Regulation B was issued by the Federal Reserve Board
to implement the Equal Credit opportunity Act (ECOA).
The regulation bans credit discrimination for reasons of
sex, marital status, race, color, religion, national origin,
and age. It provides individuals and companies with the
right to know why they were denied credit. The
discrimination ban also protects people who receive
welfare and other public assistance income and
borrowers who exercise their rights under the Consumer
Credit Protection Act ( which includes the Truth in
Lending, Fair Credit Reporting, Fair Credit Billing, Equal
Credit Opportunity, Consumer Leasing, and Debt
Collection Practices Acts).
How does it apply to business to business credit?

Generally speaking, the Equal Credit Opportunity Act
applies to consumer credit as a whole.  However, the Act
also applies to businesses granting credit to other
businesses, in so far as a creditor may not discriminate
on the basis of sex, marital status, race, color, religion,
national origin, and age.

Since the Act applies mostly to consumer credit, there
are some things that a business creditor should do to
legally protect themselves.
What are the rules under the ECOA for business to
business credit?

The basic rules of the ECOA and Regulation B state that
a business credit grantor cannot:

-  Discriminate against an applicant regarding any
aspect of the credit transaction.

-  Make any oral or written statement, in advertising or
otherwise, to applicants or prospective applicants, that
would discourage a reasonable person from making or
pursuing an application.

-  Inquire whether income stated in an application is
derived from alimony, child support, or separate
maintenance payments unless the creditor discloses to
the applicant that such income need not be revealed if
the applicant does not want the creditor to consider it in
determining the applicant’s credit worthiness.

-  Inquire about the sex of the applicant.

-  Inquire about birth control practices, intentions
concerning the bearing or rearing of children, or
capability to bear children.

-  Inquire about the race, color, religion or national origin
of the applicant.

-  Request any information about the spouse of an
applicant unless the spouse will be permitted to use the
account; the spouse will be contractually liable on the
account; the applicant is relying on the spouse’s income
as a basis for repayment of the credit requested; the
applicant resides in a community property state or
property on which the applicant is relying as a basis for
repayment of the credit requested is located in such a
state; or the applicant is relying on alimony, child
support, or separate maintenance payments from a
spouse as a basis for repayment of the credit requested.

-  Inquire about the applicant’s marital status unless the
applicant resides in a community property state, or is
relying on property located in such a state as a basis for
repayment of the credit requested.

The last two factors listed also come into play on
personal guaranties.  The ECOA does not permit a
credit grantor to require a spouse to sign a personal
guaranty if that spouse is not directly involved with the
business credit applicant.  Care must be taken to make
sure that there are policies established for dealing with
this, so that there is not an accidental non-compliance.

The law does permit a spouse to sign a personal
guaranty if certain detailed procedures are followed.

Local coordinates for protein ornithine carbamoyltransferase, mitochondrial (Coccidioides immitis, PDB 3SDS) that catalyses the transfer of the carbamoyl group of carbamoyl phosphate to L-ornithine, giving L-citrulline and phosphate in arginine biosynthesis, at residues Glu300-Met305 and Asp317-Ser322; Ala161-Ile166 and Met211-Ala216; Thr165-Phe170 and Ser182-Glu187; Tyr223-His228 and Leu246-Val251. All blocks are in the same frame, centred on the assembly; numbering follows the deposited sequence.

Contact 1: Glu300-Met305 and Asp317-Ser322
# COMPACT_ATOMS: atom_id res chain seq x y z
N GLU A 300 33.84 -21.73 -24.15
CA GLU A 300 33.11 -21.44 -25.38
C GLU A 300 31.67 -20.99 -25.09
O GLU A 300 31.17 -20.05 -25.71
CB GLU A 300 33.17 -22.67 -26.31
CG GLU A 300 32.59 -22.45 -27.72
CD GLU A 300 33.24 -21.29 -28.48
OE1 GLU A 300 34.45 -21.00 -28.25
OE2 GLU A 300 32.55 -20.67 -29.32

First, the creditor must establish that the applicant is not
creditworthy.  Once the fact that the applicant does not
meet creditworthiness criteria has been independently
established, the business credit grantor would then have
to deny the request or ask for additional financial
information before looking to a guaranty.  Should the
applicant volunteer the additional guaranty of a spouse,
even though that spouse is not directly involved in the
business, it is permissible for the spouse to sign the
guaranty; it must be voluntary.  This is a very
complicated procedure and competent counsel should
be consulted in order to establish the appropriate
policies and procedures for each company.
What is an adverse action?

1)  Refusal to grant credit

A refusal to grant credit occurs when the credit is
denied in substantially the amount or terms requested
by the credit applicant.  However, if the business credit
grantor makes a counter offer to grant credit in a
different amount or on other terms and the application
accepts the counter offer, this action is not considered
an adverse action.  For example, if the applicant appied
for $100,000 in credit availablitiy and the business
credit grantor offers to extend $10,000 rather than the
$100,000, and the applicant accepts this offer, the
action is not considered adverse.

2)  Refusal to increase credit on existing account.

This situation occurs when an existing customer
requests additional credit and that request is denied.  
This action is considered as adverse action.

3)  Termination of credit on an existing account

This situation occurs when credit is terminated.  For
example, if a customer is placed on COD because of it’
s credit history, credit has been effectively terminated.

Adverse action does not include a change in terms
when agreed to in writing by an applicant or any action
relating to an account taken in connection with
inactivity, default or delinquency of that account.

Business and trade credit grantors may rely on special
rules provided in Section 202.9 of Regulation B with
regard to multiple applicants, incomplete applications,
notifications by small volume creditors, withdrawn
applications and third party applications.
Link to Page 2 of Equal Credit Act
Equal Credit Opportunity Act
Basic Rules
Adverse Action